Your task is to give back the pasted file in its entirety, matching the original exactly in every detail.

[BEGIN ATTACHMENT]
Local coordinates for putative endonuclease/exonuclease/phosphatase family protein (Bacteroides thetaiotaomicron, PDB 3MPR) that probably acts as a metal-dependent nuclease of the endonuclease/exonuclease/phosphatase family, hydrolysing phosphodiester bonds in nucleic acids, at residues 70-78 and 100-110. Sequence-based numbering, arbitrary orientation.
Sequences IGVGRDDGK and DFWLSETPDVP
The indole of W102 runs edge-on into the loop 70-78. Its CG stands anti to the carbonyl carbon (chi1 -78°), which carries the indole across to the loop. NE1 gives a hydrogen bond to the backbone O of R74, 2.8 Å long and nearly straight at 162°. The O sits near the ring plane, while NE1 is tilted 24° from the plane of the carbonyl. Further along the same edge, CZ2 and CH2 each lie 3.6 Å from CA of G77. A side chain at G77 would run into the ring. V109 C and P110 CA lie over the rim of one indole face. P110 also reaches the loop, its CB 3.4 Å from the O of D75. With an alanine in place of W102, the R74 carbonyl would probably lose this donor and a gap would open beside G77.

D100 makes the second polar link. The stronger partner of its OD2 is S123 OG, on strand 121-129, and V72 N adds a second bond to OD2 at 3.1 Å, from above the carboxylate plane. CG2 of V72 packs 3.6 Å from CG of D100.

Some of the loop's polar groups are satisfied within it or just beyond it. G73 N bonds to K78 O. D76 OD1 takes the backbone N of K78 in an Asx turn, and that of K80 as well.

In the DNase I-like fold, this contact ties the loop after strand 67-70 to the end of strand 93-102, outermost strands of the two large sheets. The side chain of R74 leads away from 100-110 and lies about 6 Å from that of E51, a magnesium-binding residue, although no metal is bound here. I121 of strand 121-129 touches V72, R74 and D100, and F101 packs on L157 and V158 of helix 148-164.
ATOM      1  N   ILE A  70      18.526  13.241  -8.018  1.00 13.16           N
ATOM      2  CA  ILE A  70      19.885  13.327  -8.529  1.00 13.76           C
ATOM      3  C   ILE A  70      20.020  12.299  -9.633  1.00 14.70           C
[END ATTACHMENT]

Local coordinates for putative endonuclease/exonuclease/phosphatase family protein (Bacteroides thetaiotaomicron, PDB 3MPR) that probably acts as a metal-dependent nuclease of the endonuclease/exonuclease/phosphatase family, hydrolysing phosphodiester bonds in nucleic acids, at residues 70-78 and 100-110. Sequence-based numbering, arbitrary orientation.
Sequences IGVGRDDGK and DFWLSETPDVP
The indole of W102 runs edge-on into the loop 70-78. Its CG stands anti to the carbonyl carbon (chi1 -78°), which carries the indole across to the loop. NE1 gives a hydrogen bond to the backbone O of R74, 2.8 Å long and nearly straight at 162°. The O sits near the ring plane, while NE1 is tilted 24° from the plane of the carbonyl. Further along the same edge, CZ2 and CH2 each lie 3.6 Å from CA of G77. A side chain at G77 would run into the ring. V109 C and P110 CA lie over the rim of one indole face. P110 also reaches the loop, its CB 3.4 Å from the O of D75. With an alanine in place of W102, the R74 carbonyl would probably lose this donor and a gap would open beside G77.

D100 makes the second polar link. The stronger partner of its OD2 is S123 OG, on strand 121-129, and V72 N adds a second bond to OD2 at 3.1 Å, from above the carboxylate plane. CG2 of V72 packs 3.6 Å from CG of D100.

Some of the loop's polar groups are satisfied within it or just beyond it. G73 N bonds to K78 O. D76 OD1 takes the backbone N of K78 in an Asx turn, and that of K80 as well.

In the DNase I-like fold, this contact ties the loop after strand 67-70 to the end of strand 93-102, outermost strands of the two large sheets. The side chain of R74 leads away from 100-110 and lies about 6 Å from that of E51, a magnesium-binding residue, although no metal is bound here. I121 of strand 121-129 touches V72, R74 and D100, and F101 packs on L157 and V158 of helix 148-164.
ATOM      1  N   ILE A  70      18.526  13.241  -8.018  1.00 13.16           N
ATOM      2  CA  ILE A  70      19.885  13.327  -8.529  1.00 13.76           C
ATOM      3  C   ILE A  70      20.020  12.299  -9.633  1.00 14.70           C